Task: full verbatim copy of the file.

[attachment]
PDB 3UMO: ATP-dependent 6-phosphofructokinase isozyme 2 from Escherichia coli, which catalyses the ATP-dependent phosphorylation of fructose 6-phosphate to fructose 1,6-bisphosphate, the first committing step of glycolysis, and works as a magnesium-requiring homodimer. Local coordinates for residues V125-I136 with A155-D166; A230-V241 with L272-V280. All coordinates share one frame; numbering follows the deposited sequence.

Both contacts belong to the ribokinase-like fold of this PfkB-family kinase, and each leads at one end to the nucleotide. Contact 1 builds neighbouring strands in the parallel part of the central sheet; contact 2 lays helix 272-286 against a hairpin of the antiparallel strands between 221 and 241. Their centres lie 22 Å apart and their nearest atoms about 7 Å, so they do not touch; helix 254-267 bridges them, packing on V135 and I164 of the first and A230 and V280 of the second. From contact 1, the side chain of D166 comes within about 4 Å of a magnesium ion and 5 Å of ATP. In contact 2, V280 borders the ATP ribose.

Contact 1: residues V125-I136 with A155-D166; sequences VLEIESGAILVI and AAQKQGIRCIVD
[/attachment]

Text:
PDB 3UMO: ATP-dependent 6-phosphofructokinase isozyme 2 from Escherichia coli, which catalyses the ATP-dependent phosphorylation of fructose 6-phosphate to fructose 1,6-bisphosphate, the first committing step of glycolysis, and works as a magnesium-requiring homodimer. Local coordinates for residues V125-I136 with A155-D166; A230-V241 with L272-V280. All coordinates share one frame; numbering follows the deposited sequence.

Both contacts belong to the ribokinase-like fold of this PfkB-family kinase, and each leads at one end to the nucleotide. Contact 1 builds neighbouring strands in the parallel part of the central sheet; contact 2 lays helix 272-286 against a hairpin of the antiparallel strands between 221 and 241. Their centres lie 22 Å apart and their nearest atoms about 7 Å, so they do not touch; helix 254-267 bridges them, packing on V135 and I164 of the first and A230 and V280 of the second. From contact 1, the side chain of D166 comes within about 4 Å of a magnesium ion and 5 Å of ATP. In contact 2, V280 borders the ATP ribose.

Contact 1: residues V125-I136 with A155-D166; sequences VLEIESGAILVI and AAQKQGIRCIVD